This may come as a surprise, but right this instant, Mount Everest is rising. It’s an imperceptible ascension of the world’s tallest peak (and the rest of the Himalayas along with it) that is caused by the Indian subcontinent smashing into Eurasia. According to Dr. Peter Selkin, UW Tacoma assistant professor of interdisciplinary arts and sciences, the collision of these oceanic plates forces pieces of rock to buckle and fold, and either be pushed up or pushed down. “These two plates are very thick,” he says. ”Essentially, there are two very large chunks of rock smashing into one another, and so the mountains get to be very big as a result.”
Understanding how plate tectonics work and what role they play in the continued rise of mountain ranges is all part of the job for the assistant professor. And now, Selkin, a paleomagnetist (a scientist who studies the record of the Earth’s magnetic field in rocks, sediment, and fossils) is preparing to embark on Bengal Fan Expedition 354, a two-month long expedition (from Jan. 29 to March 31, 2015) to the Indian Ocean aboard the drilling vessel JOIDES Resolution, to study samples of the earth taken from miles down in the ocean floor.
The excursion begins in Singapore, where Selkin and the other scientists will board the ship. At present, the Resolution is in the Indian Ocean, collecting core samples that will be offloaded when the vessel returns to port to collect a fresh crew, restock supplies, and load any specialized equipment that will be necessary for the next leg of the expedition. Once the vessel has reached its designated drilling point, the goal, according to the official summary by the Integrated Ocean Drilling Program (IODP), is to “investigate interaction among the growth of the Himalaya and Tibet, the development of the Asian monsoon and the processes affecting the carbon cycle and global climate.”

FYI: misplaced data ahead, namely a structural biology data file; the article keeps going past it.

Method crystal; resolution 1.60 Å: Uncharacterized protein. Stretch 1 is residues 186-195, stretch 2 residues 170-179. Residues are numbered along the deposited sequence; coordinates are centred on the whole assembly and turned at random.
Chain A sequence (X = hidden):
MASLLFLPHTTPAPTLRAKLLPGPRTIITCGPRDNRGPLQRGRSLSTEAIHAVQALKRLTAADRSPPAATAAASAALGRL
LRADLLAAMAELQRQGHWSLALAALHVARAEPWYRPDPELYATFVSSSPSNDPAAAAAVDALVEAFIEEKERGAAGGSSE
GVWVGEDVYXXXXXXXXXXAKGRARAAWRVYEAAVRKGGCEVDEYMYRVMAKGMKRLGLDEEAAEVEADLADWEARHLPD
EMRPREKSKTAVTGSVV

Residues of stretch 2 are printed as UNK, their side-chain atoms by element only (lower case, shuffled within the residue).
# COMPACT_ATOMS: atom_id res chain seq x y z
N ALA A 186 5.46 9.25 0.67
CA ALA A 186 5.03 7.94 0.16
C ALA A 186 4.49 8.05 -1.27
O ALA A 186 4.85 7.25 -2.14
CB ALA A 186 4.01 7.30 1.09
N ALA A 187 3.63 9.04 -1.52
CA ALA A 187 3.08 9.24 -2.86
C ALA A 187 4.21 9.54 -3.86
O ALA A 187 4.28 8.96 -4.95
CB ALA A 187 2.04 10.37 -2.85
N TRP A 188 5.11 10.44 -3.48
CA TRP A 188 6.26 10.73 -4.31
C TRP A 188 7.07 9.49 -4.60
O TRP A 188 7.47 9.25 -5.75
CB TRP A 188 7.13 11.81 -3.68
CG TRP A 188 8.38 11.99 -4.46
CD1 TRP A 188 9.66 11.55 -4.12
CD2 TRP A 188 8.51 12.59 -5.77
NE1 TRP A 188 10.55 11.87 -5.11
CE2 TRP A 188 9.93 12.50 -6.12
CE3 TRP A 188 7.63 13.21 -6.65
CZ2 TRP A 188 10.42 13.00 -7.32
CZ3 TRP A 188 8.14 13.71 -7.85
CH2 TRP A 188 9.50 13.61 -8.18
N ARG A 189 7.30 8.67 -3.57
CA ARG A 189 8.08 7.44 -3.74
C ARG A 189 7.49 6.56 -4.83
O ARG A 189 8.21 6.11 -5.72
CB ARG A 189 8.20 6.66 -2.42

Selkin describes the Resolution as “a floating university,” and with nearly 60 scientists of various specialties working around the clock it’s easy to see why.
“There are microbiologists, and there are people looking at sediment grain sizes, shapes and composition. There are people whose job it is to pick through the sediment and look for different kinds of fossils,” Selkin says. “There are four of us that are looking at the records of the earth’s magnetic field being captured in the sediments.”
Selkin’s work aboard the Resolution will be fairly fast-paced, as the analysis of the core samples will be happening while the drilling is going on. “Timing is pretty tight, so everybody has to be working,” Selkin says. “Once they put the drill into the sediment and start getting cores on deck, the core is split in half, so that the scientists can start working immediately.”
The core samples will be used to aid in a multitude of research. According to Selkin, the expedition is looking to gain insight into how much and how fast the Himalayas have risen over “a certain amount of time.” The researchers will also be looking for clues as to whether or not the rise of the mountain chain has ever experienced “starts and stops along the way.” All of this will help to answer the question of what the continued rise of the Himalayas has to do with erosion.